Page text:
• karol


              There have been adjustments to various societal changes – shift to new technologies (including various domestic and workplace technologies), increasing role of formal education, on-going crises in capitalism and resource depletion, etc.

          • Ennui

            I often wonder if attitudes have really changed, we scratch the surface and all the old stereotypes and prejudices appear, some in different forms. I have always been reasonably libertarian socially but I still watch what I say in company which seems odd given the changes of the last 50 years. Still some things have evolved: I remember walking into an event in the early eighties with my then lady, a fabulous Maori girl. We got looked at sideways, for her it was awkward so we left. I suspect that is more rare today, but like I said scratch the surface, what are they really thinking?

            • karol

              Yes. I cam e across many such attitudes and stereotypes – among my whanau and in the wider society.

              There wasn’t the big inequality gap that we have today, but it was far from some utopian socialist paradise.

              • Ennui

                Just as well that I don’t believe in Utopian socialism….all I can say is that we are all creatures of our own times and respond accordingly. I preferred the economics of “then” if not the social conservatism, I don’t like the economics of today. Over the years my viewpoint has become based on ever increasing timeframes….I think of most events in the last thousand years as just “yesterday”…I find it gives a better reference and perspective.

  17. deep throat 17

    and you have to be awake to your own blog being hijacked by nutbars.

    [lprent: Is that Bryan’s blog? ]

  18. Chooky 18

    +100 good post

    …i think the media is a part of the problem…it fudges the issues ( deliberately?)

    ….what is needed is a nationwide New Zealand newspaper that is clearly identified as being Left Wing and by the people, for the people, of the people etc….( i dont mean a doctrinaire communist or socialist paper)…i mean a broad spectrum multi-faceted , argumentative, dialectical Left Wing newspaper ( but I suppose with newspaper advertising in decline this would be difficult in such a small country )

    ….we also need similar in a television channel….something that cuts through the crap….and gives a good Left view on every issue ….current and historical, economic and social ( i guess Maori tv comes closest)

    In the past one’s political party was almost tribal ..( ones parents or grandparents may have been National Party supporters but it was a badge of honour that one could think differently and be respected for ones new allegiance). .the tribalism of ones political party gave social cohesion , a sense of identity, cultural history, a sense of something worth fighting for in the future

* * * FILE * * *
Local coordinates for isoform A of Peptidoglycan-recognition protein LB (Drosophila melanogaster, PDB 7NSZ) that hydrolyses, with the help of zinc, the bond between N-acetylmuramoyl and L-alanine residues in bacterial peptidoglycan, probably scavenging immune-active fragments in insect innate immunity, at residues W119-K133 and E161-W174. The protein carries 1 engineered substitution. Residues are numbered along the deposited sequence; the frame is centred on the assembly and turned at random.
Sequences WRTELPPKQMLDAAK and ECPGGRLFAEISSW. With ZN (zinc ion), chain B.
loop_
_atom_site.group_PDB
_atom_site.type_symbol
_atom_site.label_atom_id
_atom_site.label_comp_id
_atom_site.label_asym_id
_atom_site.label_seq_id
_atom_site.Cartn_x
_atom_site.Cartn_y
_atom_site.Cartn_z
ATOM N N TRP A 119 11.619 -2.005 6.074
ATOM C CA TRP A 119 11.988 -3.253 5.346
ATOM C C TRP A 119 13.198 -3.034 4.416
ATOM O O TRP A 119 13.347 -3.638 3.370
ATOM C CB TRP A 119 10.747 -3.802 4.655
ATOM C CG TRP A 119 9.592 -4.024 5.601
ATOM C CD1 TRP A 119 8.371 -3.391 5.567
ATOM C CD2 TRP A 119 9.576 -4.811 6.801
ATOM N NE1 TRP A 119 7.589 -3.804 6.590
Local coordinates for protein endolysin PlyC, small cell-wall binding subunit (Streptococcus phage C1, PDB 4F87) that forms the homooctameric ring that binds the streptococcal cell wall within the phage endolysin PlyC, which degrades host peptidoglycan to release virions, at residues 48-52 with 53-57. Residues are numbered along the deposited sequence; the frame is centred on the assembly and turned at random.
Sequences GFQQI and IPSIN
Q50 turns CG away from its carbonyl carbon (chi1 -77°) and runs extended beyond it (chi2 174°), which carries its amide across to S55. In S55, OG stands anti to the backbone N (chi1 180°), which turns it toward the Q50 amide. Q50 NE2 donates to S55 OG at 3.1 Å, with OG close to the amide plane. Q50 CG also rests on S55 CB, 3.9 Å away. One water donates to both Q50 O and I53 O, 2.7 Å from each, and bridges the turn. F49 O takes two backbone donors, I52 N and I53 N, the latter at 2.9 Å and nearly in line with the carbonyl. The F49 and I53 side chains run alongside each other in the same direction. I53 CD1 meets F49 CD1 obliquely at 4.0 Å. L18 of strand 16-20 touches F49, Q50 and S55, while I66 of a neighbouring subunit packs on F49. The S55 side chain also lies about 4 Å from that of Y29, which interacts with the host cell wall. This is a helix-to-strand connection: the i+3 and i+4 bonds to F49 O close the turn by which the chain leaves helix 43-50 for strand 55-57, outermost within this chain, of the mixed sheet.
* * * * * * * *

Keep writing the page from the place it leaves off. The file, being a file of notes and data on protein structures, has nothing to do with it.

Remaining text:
…imo the infotainment media has destroyed this serious focus….encouraging a culture of trivia, short sound and visual bites, sensationalism, competition ratings, silly one-up-man-ship games, shallow thinking , futility, apathy….etc …

    ‘the standard’ blog site , the ‘daily blog’ ….and other Left blog sites are probably the best option…for those with computers

    • blue leopard 18.1

      +100 Chooky good points

      • Chooky 18.1.1

        yes and not only is the msm culture of infotainment the new opiate of the people…there is a very serious propaganda war being waged…to either confuse people or spin them and brainwash them into a right wing agenda

        have just been watching DVD ‘War is a Sell – The History, Tactics & Culture of War Propaganda’ by Brian Standing

        ….think ‘war on terrorism’ and multi -national spin, lies and even staged events for multi-national media consumption

  19. Lloyd 19

    So to get those that feel disenfranchised to take note of left leaning parties what do you do?

    1. You tell it like it really is. “You have been ripped off. The rich have stolen your money. GST taxes the poor. Any tax system that doesn’t tax the top 5% richest people at a rate of at least 50% will continue to rip off the poor. Trickle down economics will never work. There are much better alternatives than neo-liberalism. Socialist policies don’t mean we all have to wear the same type of shirt”
    2. You have policies that will solve the problems of the poor, and you really scare the rich.
    3. Sue the Herald for mis-reporting
    4. You tell those lovely gnats what incompetent idiots they are and you keep repeating it, loudly.
  20. philj 20

    Crap government, crap msm. What do you expect? One feeds the other and self perpetuates.